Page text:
Introduction to American Politics: Professors and Partisanship

Author: Emily Farris (Texas Christian University).
This spring, I opened my Introduction to American Politics and asked my students to attend the first day after having read the syllabus, Dr. Seth Masket’s piece in Pacific Standard, “The Crisis in Political Science Education” and had completed their Introduction to American Politics.
Dr. Masket writes
“Professors are increasingly realizing that their commitments to non-partisan education conflict with their commitments to inclusion.”
He explains how this conflict has intensified recently with Trump and other Republicans using racism (and I’d even add sexism!) in their governing philosophy.
Civility Policy
I used Dr. Masket’s piece to frame the discussion around my civility policy. The policy evolved from an informal conversation to a written policy in the syllabus over the years. This was partly in response to the crisis mentioned in the piece. My syllabus describes the classroom as a place where different ideas can be explored with respect to promote learning and growth. I explain that each person has different experiences and backgrounds, and that I expect us all to be respectful as we explore ideas. According to my university’s guidelines I declare that no ad hominem attacks or epithets will be allowed in the class.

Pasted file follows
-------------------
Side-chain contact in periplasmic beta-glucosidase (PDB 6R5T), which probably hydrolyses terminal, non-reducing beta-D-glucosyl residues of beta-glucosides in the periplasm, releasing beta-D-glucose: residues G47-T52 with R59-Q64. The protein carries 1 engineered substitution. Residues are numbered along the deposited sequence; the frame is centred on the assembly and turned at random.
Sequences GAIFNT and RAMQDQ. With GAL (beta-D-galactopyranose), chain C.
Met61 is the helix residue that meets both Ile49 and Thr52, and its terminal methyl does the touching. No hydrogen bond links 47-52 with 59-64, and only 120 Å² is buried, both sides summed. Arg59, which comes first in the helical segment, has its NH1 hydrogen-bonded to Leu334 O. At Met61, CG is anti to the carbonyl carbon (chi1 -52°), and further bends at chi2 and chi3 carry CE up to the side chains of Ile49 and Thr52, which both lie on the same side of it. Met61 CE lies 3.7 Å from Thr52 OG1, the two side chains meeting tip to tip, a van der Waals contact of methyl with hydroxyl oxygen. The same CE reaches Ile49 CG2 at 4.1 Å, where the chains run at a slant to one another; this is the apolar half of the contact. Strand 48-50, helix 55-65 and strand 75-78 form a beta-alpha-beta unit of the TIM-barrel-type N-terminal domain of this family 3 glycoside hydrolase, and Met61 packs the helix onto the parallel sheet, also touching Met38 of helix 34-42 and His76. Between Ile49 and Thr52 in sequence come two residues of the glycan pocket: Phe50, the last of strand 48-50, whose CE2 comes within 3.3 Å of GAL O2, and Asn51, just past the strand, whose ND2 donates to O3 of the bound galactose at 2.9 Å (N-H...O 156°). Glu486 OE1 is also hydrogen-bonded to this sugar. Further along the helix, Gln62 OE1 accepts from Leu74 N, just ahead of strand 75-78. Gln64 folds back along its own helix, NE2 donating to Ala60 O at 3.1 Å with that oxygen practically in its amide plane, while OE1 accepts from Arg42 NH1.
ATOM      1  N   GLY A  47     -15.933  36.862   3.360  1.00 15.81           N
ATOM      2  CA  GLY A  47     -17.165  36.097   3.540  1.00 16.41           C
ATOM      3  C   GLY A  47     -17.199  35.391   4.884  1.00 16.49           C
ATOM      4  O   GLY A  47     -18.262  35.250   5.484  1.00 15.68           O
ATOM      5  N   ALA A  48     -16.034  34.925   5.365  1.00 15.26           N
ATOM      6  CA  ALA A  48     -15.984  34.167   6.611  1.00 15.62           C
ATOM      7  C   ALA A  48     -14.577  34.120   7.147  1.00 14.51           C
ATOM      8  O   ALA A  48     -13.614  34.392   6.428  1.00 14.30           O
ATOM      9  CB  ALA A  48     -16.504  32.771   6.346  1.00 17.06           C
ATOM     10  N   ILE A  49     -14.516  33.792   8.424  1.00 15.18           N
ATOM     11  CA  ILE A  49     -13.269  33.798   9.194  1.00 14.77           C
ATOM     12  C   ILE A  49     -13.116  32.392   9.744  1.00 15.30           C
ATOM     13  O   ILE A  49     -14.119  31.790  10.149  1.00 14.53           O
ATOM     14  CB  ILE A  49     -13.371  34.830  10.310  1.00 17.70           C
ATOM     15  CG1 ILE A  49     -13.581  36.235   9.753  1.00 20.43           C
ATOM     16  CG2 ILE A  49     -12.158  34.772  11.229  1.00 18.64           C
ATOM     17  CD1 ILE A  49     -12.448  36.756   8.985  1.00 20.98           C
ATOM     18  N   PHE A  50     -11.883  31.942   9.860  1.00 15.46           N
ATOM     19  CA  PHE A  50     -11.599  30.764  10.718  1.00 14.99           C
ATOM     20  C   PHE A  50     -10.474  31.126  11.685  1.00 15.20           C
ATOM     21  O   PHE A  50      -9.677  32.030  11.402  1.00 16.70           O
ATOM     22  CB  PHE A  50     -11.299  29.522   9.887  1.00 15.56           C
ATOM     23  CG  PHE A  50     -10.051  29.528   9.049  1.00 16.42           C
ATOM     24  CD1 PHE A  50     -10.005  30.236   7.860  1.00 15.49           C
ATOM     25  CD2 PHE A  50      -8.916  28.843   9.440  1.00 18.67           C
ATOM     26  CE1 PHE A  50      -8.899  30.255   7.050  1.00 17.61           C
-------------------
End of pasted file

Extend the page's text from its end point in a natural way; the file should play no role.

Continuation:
Instructors who wish to teach Introduction to American Politics can find it difficult to do so in today’s political climate, especially with Trump in office. Instructors should think about how to make their classroom more inclusive.
Here are some questions to ask yourself as you create your syllabus
What can I do for all students to feel welcome in the classroom
How can I create a civil dialogue and allow for debate on a wide range issues?
These are some discussion questions to help you review a civility approach or policy in your classroom.
What are some common guidelines that we all want to discuss?
What expectations do I have as your professor?

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